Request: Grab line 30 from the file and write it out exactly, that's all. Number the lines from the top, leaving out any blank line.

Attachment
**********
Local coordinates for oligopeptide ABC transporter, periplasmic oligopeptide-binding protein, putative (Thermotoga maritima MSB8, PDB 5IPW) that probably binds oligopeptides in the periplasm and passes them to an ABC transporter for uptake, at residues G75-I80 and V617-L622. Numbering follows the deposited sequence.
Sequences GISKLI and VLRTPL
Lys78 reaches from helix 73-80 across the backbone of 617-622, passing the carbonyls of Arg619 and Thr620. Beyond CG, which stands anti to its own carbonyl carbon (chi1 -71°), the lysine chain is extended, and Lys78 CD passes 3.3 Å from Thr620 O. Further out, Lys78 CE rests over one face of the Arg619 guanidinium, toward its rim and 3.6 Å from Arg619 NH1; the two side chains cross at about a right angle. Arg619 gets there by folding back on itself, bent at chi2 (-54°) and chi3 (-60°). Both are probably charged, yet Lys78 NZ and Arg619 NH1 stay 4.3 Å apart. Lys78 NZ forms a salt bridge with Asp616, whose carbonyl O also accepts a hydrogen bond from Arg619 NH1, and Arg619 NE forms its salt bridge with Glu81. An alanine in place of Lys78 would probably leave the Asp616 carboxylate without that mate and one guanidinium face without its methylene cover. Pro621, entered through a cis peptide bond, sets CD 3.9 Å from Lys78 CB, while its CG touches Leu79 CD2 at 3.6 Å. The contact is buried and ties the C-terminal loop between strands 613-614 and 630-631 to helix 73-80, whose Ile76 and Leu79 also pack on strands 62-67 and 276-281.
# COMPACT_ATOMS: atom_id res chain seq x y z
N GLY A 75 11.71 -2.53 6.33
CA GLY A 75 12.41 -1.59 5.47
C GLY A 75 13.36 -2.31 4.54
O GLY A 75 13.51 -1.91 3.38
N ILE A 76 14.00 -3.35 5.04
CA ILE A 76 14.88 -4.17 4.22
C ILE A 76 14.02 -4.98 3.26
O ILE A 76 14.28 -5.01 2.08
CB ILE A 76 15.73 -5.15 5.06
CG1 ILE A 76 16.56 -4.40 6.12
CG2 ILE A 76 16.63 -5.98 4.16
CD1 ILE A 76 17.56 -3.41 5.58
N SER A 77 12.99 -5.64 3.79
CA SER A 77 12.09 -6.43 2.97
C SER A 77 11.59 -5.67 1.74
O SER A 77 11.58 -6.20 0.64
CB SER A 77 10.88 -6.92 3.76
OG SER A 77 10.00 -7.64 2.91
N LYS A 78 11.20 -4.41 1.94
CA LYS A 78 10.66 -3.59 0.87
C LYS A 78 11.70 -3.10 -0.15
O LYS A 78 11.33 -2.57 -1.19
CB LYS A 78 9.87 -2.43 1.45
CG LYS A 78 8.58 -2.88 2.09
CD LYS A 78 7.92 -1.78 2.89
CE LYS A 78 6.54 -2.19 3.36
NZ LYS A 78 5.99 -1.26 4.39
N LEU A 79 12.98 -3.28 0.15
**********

CE LYS A 78 6.54 -2.19 3.36